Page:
Recently, Marvel Studios announced that the Chinese superhero Shang Chi would be getting his own full-length film in 2021. If you’re a comic book fan like me, this is welcome news. 

Shang Chi is often ranked as the best fighter in Marvel Comics, so skilled in hand to hand combat that other superheroes go to him for lessons. A Shang Chi movie would not only be entertaining but could also have a strong impact in a film industry known for mishandling Asian actors

As exciting as the film sounds, I’m curious about the movie's villain, the Mandarin. Like Shang Chi, the Mandarin is very popular among comic book readers. He is also controversial since many view him as a walking Asian stereotype. It will be interesting to see how Marvel adapts such a villain to the big screen.

 Created by writer Stan Lee and artist Don Heck, the Mandarin first appeared in “Tales of Suspense #50” in 1964. In his original backstory, the Mandarin (whose real name has never been revealed) comes from a wealthy family in China. His family's home is taken during the Communist revolution. 

He rises to power after discovering 10 rings in the wreckage of a crashed alien spaceship. Each ring endows its user with a different power. Though these rings are not on par with the six Infinity Stones, they still make the Mandarin a force to be reckoned with. The Mandarin is often depicted as the arch-nemesis of Iron Man and during the Cold War. Their rivalry mirrored tensions between the East and West.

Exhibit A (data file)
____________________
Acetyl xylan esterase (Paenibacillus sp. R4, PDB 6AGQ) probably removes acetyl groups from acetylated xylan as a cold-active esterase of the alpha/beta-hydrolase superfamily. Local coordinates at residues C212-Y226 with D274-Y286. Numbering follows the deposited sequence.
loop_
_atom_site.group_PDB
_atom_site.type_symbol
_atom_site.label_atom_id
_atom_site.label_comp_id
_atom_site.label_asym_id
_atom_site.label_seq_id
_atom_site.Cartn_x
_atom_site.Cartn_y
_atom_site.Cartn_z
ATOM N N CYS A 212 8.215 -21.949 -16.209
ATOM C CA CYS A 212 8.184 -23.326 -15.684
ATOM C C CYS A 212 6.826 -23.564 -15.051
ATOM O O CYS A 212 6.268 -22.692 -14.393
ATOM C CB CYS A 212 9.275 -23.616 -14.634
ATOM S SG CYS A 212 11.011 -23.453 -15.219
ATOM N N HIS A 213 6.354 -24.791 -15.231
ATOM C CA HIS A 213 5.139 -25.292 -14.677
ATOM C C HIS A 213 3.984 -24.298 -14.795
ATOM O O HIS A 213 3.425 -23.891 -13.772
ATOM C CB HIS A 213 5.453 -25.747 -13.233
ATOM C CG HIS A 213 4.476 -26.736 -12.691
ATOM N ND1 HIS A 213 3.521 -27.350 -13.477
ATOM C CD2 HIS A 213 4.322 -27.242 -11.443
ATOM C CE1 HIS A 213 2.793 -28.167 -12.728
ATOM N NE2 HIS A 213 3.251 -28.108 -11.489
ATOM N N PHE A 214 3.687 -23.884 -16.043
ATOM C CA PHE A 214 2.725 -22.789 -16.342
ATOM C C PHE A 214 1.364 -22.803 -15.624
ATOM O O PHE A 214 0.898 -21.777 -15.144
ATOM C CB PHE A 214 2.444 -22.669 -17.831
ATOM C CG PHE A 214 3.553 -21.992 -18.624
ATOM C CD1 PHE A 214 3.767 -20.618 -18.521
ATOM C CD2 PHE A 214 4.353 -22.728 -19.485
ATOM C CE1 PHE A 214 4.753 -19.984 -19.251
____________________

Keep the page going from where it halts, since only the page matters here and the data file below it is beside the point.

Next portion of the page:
The Mandarin’s influence can also be seen throughout Marvel’s films. For example, in 2008’s “Iron Man,” Tony Stark is captured by a terrorist group called “The Ten Rings,” who intend to use his weapons for their own plans. The ordeal leads Stark to build his first suit of armor and become a superhero. Actor Ben Kingsley was cast as the Mandarin in the 2013 film, “Iron Man 3”. But in the film, Kingsley’s character turned out to be fraud masquerading as the real Mandarin. 

The following year, Marvel released a short film titled, “All Hail the King”, which assured fans that the real Mandarin did exist in the Marvel Cinematic Universe but the character never made an on-screen appearance. In a recent interview,  Drew Pearce, the screenwriter for Iron Man 3, admitted that while working on the movie he worried about  “playing into the racial stereotypes that generated the character in the beginning.”  However, Pearce was quick to acknowledge that there are modern adaptations of the character that could work on film.

 Fans of Black Panther will recall that in the comics, the character M’baku went by the name Man-Ape, and would eat the flesh of mystical white gorillas to give himself superhuman strength. Such a character could have been offensive on film. However, it was adapted masterfully by director Ryan Coogler in 2018’s “Black Panther.” In fact, M’baku became one of the more popular characters in the movie. 

Marvel has proven itself adept at taking touchy subjects from its source material and making them work on screen. Thus, as the Mandarin is brought to life, we can hope that Marvel can once more pull it off without falling into racial offensive stereotype. 



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